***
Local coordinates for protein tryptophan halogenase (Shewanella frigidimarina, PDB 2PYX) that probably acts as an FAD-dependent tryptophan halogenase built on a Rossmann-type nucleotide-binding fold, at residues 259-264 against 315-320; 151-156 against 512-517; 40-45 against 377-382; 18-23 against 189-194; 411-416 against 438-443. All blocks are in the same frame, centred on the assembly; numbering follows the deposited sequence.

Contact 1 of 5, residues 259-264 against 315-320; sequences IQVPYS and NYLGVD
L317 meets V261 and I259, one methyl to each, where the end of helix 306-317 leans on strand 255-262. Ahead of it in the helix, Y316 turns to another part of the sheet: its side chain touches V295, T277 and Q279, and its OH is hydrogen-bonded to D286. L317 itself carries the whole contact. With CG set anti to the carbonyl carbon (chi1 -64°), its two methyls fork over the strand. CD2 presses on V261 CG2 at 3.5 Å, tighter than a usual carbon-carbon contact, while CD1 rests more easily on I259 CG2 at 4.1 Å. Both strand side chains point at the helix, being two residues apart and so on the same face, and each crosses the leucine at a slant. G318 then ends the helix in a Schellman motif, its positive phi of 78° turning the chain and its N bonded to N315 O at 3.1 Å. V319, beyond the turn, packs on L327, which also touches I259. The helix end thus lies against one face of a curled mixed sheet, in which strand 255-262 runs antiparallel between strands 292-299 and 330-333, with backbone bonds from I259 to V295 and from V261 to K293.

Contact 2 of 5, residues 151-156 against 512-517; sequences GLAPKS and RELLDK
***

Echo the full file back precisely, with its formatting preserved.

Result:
Local coordinates for protein tryptophan halogenase (Shewanella frigidimarina, PDB 2PYX) that probably acts as an FAD-dependent tryptophan halogenase built on a Rossmann-type nucleotide-binding fold, at residues 259-264 against 315-320; 151-156 against 512-517; 40-45 against 377-382; 18-23 against 189-194; 411-416 against 438-443. All blocks are in the same frame, centred on the assembly; numbering follows the deposited sequence.

Contact 1 of 5, residues 259-264 against 315-320; sequences IQVPYS and NYLGVD
L317 meets V261 and I259, one methyl to each, where the end of helix 306-317 leans on strand 255-262. Ahead of it in the helix, Y316 turns to another part of the sheet: its side chain touches V295, T277 and Q279, and its OH is hydrogen-bonded to D286. L317 itself carries the whole contact. With CG set anti to the carbonyl carbon (chi1 -64°), its two methyls fork over the strand. CD2 presses on V261 CG2 at 3.5 Å, tighter than a usual carbon-carbon contact, while CD1 rests more easily on I259 CG2 at 4.1 Å. Both strand side chains point at the helix, being two residues apart and so on the same face, and each crosses the leucine at a slant. G318 then ends the helix in a Schellman motif, its positive phi of 78° turning the chain and its N bonded to N315 O at 3.1 Å. V319, beyond the turn, packs on L327, which also touches I259. The helix end thus lies against one face of a curled mixed sheet, in which strand 255-262 runs antiparallel between strands 292-299 and 330-333, with backbone bonds from I259 to V295 and from V261 to K293.

Contact 2 of 5, residues 151-156 against 512-517; sequences GLAPKS and RELLDK